Hildreth put his phone away and went back downstairs. “Hey!” He jumped down the last four stairs and did a “Ta-da!” pose. “Here I am! Did you miss me?”
Jim-Marie bowed his head.
Hildreth walked up to him. “What’s wrong?”
“How do you do it?” The boy raised his head. “How do you go out each night and kill people?”
Hildreth sat beside him.
“I tried to stake that vampire and…I couldn’t. I want to. I wanted to, but I couldn’t. So, how can you? How can you kill so many people?”
Hildreth folded his hands and rested them on the table. “It’s a good and natural thing to hesitate about hurting or killing someone. But a hunter doesn’t have that luxury. It’s kill or be killed. You must overcome that natural revulsion in order to survive each night.”
“Training. It’s one of the first and most important lessons you will learn.”
Jim-Marie looked down at the weapon sitting before him. “If you had to kill me right now, would you?”
“Only if I had to.” He double checked the positioning of the hammer plates.
“Do they look okay?”
“They’re perfect.” Hildreth closed up the back of the weapon. “Master Shinowa is going to come here tomorrow to assess you.”
“What if he says no? Would you be able to train me?”
“Not without my master’s permission. Sorry. I’d love to pull a Qui-Gon Jinn and thumb my nose at the Jedi Council and say, ‘Well, boo on you! I’m training him anyway.'”
“But you won’t?”
“No. I have too much respect for Master Shinowa. I trust his judgement. If he says you are not qualified for training, you aren’t qualified.”
“So, then what?”
“I honestly don’t know.” He patted the boy’s back. “I bet you’re starved. Come on. Let’s go upstairs. I happen to make a totally awesome pizza from scratch.”
Jim-Marie almost drooled. “I haven’t had pizza in years.”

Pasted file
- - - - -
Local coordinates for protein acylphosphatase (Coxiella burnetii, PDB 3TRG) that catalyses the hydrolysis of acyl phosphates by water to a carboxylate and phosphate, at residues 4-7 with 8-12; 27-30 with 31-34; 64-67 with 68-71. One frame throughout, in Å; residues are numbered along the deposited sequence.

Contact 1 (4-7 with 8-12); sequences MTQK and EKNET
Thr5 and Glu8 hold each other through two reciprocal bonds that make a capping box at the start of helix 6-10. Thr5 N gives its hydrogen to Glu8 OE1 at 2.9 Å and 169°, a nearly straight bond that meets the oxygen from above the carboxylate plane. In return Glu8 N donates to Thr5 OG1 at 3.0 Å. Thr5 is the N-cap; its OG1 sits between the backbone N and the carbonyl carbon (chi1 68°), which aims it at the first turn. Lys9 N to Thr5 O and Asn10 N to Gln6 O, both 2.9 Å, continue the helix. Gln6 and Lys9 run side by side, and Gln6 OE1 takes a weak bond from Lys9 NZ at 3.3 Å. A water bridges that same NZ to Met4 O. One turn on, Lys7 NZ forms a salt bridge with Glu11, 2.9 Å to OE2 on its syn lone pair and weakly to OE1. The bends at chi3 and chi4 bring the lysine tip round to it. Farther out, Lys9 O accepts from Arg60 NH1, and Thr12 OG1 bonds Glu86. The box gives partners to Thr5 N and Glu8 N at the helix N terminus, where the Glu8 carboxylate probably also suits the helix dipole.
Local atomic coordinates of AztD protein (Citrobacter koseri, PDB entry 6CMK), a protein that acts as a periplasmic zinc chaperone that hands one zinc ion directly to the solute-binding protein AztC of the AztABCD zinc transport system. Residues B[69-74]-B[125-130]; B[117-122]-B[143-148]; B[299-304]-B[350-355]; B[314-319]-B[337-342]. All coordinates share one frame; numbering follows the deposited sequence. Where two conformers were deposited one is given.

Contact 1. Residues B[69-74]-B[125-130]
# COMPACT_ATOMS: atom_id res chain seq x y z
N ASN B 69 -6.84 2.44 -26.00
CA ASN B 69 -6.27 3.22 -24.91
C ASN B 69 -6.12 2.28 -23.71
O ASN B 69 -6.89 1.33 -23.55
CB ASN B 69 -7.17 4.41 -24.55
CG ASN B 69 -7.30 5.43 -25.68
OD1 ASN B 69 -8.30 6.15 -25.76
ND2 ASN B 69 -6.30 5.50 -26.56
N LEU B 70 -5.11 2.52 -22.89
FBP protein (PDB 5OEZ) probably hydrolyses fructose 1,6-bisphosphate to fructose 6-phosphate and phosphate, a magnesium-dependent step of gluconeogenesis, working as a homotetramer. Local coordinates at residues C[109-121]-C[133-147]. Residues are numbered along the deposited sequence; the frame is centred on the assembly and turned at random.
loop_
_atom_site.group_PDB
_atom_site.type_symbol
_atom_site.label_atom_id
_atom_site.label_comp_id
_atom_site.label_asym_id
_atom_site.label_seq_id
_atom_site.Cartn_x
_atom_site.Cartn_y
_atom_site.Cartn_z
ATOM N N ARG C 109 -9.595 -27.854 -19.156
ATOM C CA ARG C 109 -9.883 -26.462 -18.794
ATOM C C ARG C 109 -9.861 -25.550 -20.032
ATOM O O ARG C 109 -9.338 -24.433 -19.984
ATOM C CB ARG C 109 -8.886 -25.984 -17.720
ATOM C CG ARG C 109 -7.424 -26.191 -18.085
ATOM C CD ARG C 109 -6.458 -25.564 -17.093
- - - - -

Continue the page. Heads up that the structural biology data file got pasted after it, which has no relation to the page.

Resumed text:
“I figured that much. Come on.”
It isn’t dawn yet, but I want to run to Hildreth. Make sure he’s okay. Make sure he’s safe. Make sure he got home safe.
Elsie stood and paced around the roof. I worry about him too much. He’s a pro hunter. He knows what he’s doing, even if he does pack insufficient stakes. That will definitely change when we get married. I’ll make sure he has enough stakes. I’ll stick them into his hair if I have to.
She stopped at the roof’s midpoint and listened.
An owl called out a series of monotonous hoots.
Cars rushed past the front gates and disappeared into the night.
Then, there was silence.
She sighed. “Maybe I should go check on him. Nothing’s happening out here. I might as well—”
The front gates opened.
Elsie stood still.
Late night mourners?
A vampire dressed in a fabulous red and black cape, black slacks, no shoes, and no shirt entered the graveyard. But he wasn’t alone. He dragged an unwilling victim through the gates. The victim, a man, struggled to escape.
The vampire kicked the gate shut and pushed him up against it.
“I didn’t think so.” Elsie ran to the edge of the roof and jumped. She landed in a crouch, pulled out a couple of stakes, and raced towards the vampire.
“Don’t. Please. Don…”
The vampire bared his fangs and lowered his open mouth to the other man’s neck.
Elsie grabbed a slushie that someone had left on a random tombstone. “Hey! Fang-faced loser! Eat this!” She threw it at the vampire’s head. It hit the target, exploding artificially sweetened red stickiness everywhere.
The vampire spun around and snarled.
“Hi! I’m Elsie Vansing the Marauder. Prepare to die.”
The vampire snapped a viciously angry statement in Romanian and charged at her.
I’m ready to dance.